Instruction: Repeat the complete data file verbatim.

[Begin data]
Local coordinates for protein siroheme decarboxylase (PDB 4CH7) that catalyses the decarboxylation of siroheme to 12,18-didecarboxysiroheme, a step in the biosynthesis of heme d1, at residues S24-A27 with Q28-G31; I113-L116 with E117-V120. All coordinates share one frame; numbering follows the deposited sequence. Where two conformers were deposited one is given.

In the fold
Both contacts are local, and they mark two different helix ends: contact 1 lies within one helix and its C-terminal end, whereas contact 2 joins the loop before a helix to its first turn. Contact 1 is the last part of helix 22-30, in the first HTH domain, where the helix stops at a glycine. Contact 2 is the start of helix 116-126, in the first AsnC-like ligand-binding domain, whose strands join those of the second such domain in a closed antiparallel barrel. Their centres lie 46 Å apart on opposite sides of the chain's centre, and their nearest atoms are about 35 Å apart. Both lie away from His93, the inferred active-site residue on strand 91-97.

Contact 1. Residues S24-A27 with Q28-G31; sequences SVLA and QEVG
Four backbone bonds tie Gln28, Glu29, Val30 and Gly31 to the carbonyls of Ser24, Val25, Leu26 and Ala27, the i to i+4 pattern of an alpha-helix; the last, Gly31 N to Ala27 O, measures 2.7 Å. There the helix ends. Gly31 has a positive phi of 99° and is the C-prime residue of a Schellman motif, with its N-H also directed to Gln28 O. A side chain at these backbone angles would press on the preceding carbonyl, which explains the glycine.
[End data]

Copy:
Local coordinates for protein siroheme decarboxylase (PDB 4CH7) that catalyses the decarboxylation of siroheme to 12,18-didecarboxysiroheme, a step in the biosynthesis of heme d1, at residues S24-A27 with Q28-G31; I113-L116 with E117-V120. All coordinates share one frame; numbering follows the deposited sequence. Where two conformers were deposited one is given.

In the fold
Both contacts are local, and they mark two different helix ends: contact 1 lies within one helix and its C-terminal end, whereas contact 2 joins the loop before a helix to its first turn. Contact 1 is the last part of helix 22-30, in the first HTH domain, where the helix stops at a glycine. Contact 2 is the start of helix 116-126, in the first AsnC-like ligand-binding domain, whose strands join those of the second such domain in a closed antiparallel barrel. Their centres lie 46 Å apart on opposite sides of the chain's centre, and their nearest atoms are about 35 Å apart. Both lie away from His93, the inferred active-site residue on strand 91-97.

Contact 1. Residues S24-A27 with Q28-G31; sequences SVLA and QEVG
Four backbone bonds tie Gln28, Glu29, Val30 and Gly31 to the carbonyls of Ser24, Val25, Leu26 and Ala27, the i to i+4 pattern of an alpha-helix; the last, Gly31 N to Ala27 O, measures 2.7 Å. There the helix ends. Gly31 has a positive phi of 99° and is the C-prime residue of a Schellman motif, with its N-H also directed to Gln28 O. A side chain at these backbone angles would press on the preceding carbonyl, which explains the glycine.